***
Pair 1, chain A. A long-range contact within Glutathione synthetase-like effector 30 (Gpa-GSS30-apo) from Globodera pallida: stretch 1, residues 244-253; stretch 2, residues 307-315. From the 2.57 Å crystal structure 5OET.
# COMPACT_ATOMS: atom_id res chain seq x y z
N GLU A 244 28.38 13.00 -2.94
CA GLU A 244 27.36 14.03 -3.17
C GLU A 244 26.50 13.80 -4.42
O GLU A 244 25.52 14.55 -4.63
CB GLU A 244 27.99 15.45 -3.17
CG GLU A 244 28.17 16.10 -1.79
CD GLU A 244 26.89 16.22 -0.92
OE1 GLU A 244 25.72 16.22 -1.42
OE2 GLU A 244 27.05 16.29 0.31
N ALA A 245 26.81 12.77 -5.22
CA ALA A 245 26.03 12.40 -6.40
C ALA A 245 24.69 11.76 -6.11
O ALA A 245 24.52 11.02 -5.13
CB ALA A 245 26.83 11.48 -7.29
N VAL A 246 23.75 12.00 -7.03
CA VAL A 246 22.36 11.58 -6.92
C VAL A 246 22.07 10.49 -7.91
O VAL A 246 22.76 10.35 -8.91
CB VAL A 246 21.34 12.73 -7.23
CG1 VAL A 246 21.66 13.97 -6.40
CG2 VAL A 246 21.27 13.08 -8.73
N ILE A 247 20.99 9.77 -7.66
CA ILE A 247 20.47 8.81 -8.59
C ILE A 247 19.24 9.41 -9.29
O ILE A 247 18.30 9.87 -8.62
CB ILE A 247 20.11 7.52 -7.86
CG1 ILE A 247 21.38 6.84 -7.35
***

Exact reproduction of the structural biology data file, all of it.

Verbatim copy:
Pair 1, chain A. A long-range contact within Glutathione synthetase-like effector 30 (Gpa-GSS30-apo) from Globodera pallida: stretch 1, residues 244-253; stretch 2, residues 307-315. From the 2.57 Å crystal structure 5OET.
# COMPACT_ATOMS: atom_id res chain seq x y z
N GLU A 244 28.38 13.00 -2.94
CA GLU A 244 27.36 14.03 -3.17
C GLU A 244 26.50 13.80 -4.42
O GLU A 244 25.52 14.55 -4.63
CB GLU A 244 27.99 15.45 -3.17
CG GLU A 244 28.17 16.10 -1.79
CD GLU A 244 26.89 16.22 -0.92
OE1 GLU A 244 25.72 16.22 -1.42
OE2 GLU A 244 27.05 16.29 0.31
N ALA A 245 26.81 12.77 -5.22
CA ALA A 245 26.03 12.40 -6.40
C ALA A 245 24.69 11.76 -6.11
O ALA A 245 24.52 11.02 -5.13
CB ALA A 245 26.83 11.48 -7.29
N VAL A 246 23.75 12.00 -7.03
CA VAL A 246 22.36 11.58 -6.92
C VAL A 246 22.07 10.49 -7.91
O VAL A 246 22.76 10.35 -8.91
CB VAL A 246 21.34 12.73 -7.23
CG1 VAL A 246 21.66 13.97 -6.40
CG2 VAL A 246 21.27 13.08 -8.73
N ILE A 247 20.99 9.77 -7.66
CA ILE A 247 20.47 8.81 -8.59
C ILE A 247 19.24 9.41 -9.29
O ILE A 247 18.30 9.87 -8.62
CB ILE A 247 20.11 7.52 -7.86
CG1 ILE A 247 21.38 6.84 -7.35